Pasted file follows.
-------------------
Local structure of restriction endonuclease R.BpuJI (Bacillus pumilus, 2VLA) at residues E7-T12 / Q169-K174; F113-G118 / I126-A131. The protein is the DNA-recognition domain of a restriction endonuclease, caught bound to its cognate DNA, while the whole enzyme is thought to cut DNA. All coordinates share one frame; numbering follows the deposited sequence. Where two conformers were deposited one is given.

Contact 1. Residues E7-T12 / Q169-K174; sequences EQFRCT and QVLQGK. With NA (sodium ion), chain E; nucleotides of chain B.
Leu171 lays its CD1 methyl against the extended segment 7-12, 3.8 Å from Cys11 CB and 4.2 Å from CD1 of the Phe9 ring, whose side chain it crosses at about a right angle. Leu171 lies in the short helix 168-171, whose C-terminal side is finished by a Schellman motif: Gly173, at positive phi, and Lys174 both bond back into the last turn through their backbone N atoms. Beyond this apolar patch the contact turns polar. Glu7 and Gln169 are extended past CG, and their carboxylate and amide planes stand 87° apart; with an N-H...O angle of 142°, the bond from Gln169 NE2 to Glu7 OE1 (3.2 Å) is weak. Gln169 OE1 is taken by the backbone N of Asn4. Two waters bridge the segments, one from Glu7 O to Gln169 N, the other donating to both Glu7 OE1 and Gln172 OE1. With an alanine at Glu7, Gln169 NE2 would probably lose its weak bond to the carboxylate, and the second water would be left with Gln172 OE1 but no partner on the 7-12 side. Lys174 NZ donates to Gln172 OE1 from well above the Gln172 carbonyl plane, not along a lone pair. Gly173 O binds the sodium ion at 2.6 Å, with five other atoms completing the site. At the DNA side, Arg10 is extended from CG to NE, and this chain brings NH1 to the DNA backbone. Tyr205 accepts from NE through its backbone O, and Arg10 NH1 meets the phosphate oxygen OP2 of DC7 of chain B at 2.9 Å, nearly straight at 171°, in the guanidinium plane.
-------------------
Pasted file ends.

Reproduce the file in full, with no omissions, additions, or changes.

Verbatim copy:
Local structure of restriction endonuclease R.BpuJI (Bacillus pumilus, 2VLA) at residues E7-T12 / Q169-K174; F113-G118 / I126-A131. The protein is the DNA-recognition domain of a restriction endonuclease, caught bound to its cognate DNA, while the whole enzyme is thought to cut DNA. All coordinates share one frame; numbering follows the deposited sequence. Where two conformers were deposited one is given.

Contact 1. Residues E7-T12 / Q169-K174; sequences EQFRCT and QVLQGK. With NA (sodium ion), chain E; nucleotides of chain B.
Leu171 lays its CD1 methyl against the extended segment 7-12, 3.8 Å from Cys11 CB and 4.2 Å from CD1 of the Phe9 ring, whose side chain it crosses at about a right angle. Leu171 lies in the short helix 168-171, whose C-terminal side is finished by a Schellman motif: Gly173, at positive phi, and Lys174 both bond back into the last turn through their backbone N atoms. Beyond this apolar patch the contact turns polar. Glu7 and Gln169 are extended past CG, and their carboxylate and amide planes stand 87° apart; with an N-H...O angle of 142°, the bond from Gln169 NE2 to Glu7 OE1 (3.2 Å) is weak. Gln169 OE1 is taken by the backbone N of Asn4. Two waters bridge the segments, one from Glu7 O to Gln169 N, the other donating to both Glu7 OE1 and Gln172 OE1. With an alanine at Glu7, Gln169 NE2 would probably lose its weak bond to the carboxylate, and the second water would be left with Gln172 OE1 but no partner on the 7-12 side. Lys174 NZ donates to Gln172 OE1 from well above the Gln172 carbonyl plane, not along a lone pair. Gly173 O binds the sodium ion at 2.6 Å, with five other atoms completing the site. At the DNA side, Arg10 is extended from CG to NE, and this chain brings NH1 to the DNA backbone. Tyr205 accepts from NE through its backbone O, and Arg10 NH1 meets the phosphate oxygen OP2 of DC7 of chain B at 2.9 Å, nearly straight at 171°, in the guanidinium plane.